Setting up a Garden in Honiara Reply

By Leigh Pirie

There is something special about being able to pick a fruit or vegetable that you have grown yourself and use it for that night’s dinner.

The beauty of growing a garden in the Solomon’s is the constant sun, predictable warmth and the large number of experts in the field of agriculture. Most locals here have a good knowledge of how to successfully grow a garden, a great place to purchase soil or where and when to start your ‘seed nursery’. The biggest tip I have for growing a garden in Honiara is to ask those around you for advice. I am very grateful for knowledgeable haus meres and willing guards who are largely the reason for my productive garden thanks to their agriculture experience.

A few tips

  1. Start a small ‘nursery’ of seeds in a safe place away from invading snails. Seeds can be purchased at the central market. I have had some success with pak choy seeds from the market, tomato seeds from Australia and eggplant seeds which I dried myself from an eggplant (obviously). You can purchase Seed Raising mix from Island Enterprises for $90 if you wish to.
  2. Once they are large enough transfer them to containers – Noodle tubs and butter containers are handy. garden 1
  3. You may want to build a garden plot. You can often pick up cheap timber at timber yards if you ask nicely, or you could use stones, coconut shells or chopped down banana trees. If you are able to chop down a nearby young banana tree and cut it into pieces to lay on the bottom of your garden plot under the soil. The decomposing pieces will always help the plants to retain moisture. garden 2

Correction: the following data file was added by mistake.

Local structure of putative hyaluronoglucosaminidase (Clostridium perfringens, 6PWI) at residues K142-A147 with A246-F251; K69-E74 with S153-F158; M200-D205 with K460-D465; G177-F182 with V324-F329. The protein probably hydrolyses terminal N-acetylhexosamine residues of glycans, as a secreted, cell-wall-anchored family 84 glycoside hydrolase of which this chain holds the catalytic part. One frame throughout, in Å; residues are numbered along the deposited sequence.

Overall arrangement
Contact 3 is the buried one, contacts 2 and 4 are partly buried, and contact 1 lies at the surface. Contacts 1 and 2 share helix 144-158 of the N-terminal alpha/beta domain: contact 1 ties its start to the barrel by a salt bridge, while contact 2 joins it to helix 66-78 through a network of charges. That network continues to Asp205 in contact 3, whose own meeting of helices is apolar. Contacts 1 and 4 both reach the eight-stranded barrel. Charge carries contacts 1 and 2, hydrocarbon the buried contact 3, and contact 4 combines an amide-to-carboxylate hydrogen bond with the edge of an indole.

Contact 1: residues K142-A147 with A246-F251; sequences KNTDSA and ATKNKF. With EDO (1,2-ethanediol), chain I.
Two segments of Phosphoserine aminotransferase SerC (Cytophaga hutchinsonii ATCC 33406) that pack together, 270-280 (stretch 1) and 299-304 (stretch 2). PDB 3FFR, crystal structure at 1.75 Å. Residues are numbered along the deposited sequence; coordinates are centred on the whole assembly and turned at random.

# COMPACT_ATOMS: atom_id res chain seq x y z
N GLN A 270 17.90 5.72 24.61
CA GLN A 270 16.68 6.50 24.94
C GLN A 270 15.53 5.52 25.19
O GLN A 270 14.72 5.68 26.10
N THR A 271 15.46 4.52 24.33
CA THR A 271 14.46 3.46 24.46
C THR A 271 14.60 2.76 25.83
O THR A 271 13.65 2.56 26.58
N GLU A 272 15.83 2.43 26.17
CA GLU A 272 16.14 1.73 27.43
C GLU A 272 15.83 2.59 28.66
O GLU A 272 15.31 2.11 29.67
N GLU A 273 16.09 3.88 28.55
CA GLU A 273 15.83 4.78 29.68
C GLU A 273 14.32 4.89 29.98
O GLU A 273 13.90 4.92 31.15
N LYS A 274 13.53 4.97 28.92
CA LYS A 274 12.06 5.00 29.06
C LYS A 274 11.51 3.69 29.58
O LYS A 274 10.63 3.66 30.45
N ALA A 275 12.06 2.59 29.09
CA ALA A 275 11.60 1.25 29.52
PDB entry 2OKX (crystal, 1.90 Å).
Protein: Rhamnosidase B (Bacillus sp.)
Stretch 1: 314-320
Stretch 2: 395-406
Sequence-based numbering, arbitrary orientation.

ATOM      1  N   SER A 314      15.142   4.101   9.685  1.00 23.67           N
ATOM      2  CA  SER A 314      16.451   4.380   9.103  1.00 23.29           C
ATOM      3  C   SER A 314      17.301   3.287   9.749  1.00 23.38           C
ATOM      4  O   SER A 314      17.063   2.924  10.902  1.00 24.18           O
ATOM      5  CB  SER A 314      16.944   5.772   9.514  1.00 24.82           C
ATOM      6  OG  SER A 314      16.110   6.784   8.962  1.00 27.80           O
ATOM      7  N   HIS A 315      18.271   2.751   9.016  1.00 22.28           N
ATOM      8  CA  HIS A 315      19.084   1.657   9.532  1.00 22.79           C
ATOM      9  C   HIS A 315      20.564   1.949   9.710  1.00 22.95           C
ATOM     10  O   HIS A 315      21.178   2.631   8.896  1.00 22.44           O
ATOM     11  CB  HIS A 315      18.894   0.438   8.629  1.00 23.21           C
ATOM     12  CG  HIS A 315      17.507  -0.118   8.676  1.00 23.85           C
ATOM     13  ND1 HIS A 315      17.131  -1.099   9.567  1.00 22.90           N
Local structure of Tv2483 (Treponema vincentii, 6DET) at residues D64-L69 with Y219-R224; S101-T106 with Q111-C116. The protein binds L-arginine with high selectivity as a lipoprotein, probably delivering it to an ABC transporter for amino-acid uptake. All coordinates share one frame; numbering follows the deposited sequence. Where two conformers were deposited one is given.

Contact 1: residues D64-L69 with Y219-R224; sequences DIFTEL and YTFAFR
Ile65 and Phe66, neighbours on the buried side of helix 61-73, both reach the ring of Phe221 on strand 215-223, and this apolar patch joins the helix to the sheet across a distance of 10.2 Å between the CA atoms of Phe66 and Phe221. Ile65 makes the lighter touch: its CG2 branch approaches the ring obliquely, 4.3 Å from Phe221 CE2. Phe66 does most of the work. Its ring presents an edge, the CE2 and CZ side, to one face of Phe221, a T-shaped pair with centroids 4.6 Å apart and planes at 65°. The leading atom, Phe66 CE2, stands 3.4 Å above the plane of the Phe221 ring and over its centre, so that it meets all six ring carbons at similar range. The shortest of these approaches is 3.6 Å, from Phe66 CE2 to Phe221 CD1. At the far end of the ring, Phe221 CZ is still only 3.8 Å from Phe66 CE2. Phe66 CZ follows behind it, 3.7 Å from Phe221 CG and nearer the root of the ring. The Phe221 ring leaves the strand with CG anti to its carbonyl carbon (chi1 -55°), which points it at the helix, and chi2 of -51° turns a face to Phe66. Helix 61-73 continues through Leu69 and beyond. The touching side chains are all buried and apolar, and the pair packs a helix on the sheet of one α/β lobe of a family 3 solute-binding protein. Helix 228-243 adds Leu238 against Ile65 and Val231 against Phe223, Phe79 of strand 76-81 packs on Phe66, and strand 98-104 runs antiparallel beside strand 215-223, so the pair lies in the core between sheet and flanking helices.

4. You can purchase good soil at the Central Market, Kastom Garden in Burns Creek or along the road in Kakabona. Ask the vendors about what type of soil they have and explain what you plan on planting. There may be raintree soil, coconut husk soil or plain dirt. A good mixture of these can work. Again, ask the experts. Most bags are between $30 – $50.
  5. Once the plants are of an appropriate size (again, ask experts – Chinese cabbage needs a certain amount of leaves, tomatoes should be a certain height etc.) transplant them carefully into your pre-prepared garden plot. Leave enough space for them to grow and for tomatoes to be tied to 3
  6. If your plants need shade, shade cloth can be purchased in a few shops, but it can be sometimes hard to find. Try Bowmans Hardware in the city, Fantastic Shopping Centre, or Island Enterprises.
  7. Keep an eye out for snails!
  8. Harvest and enjoy the fruits (or vegetables) of your labour!garden 4

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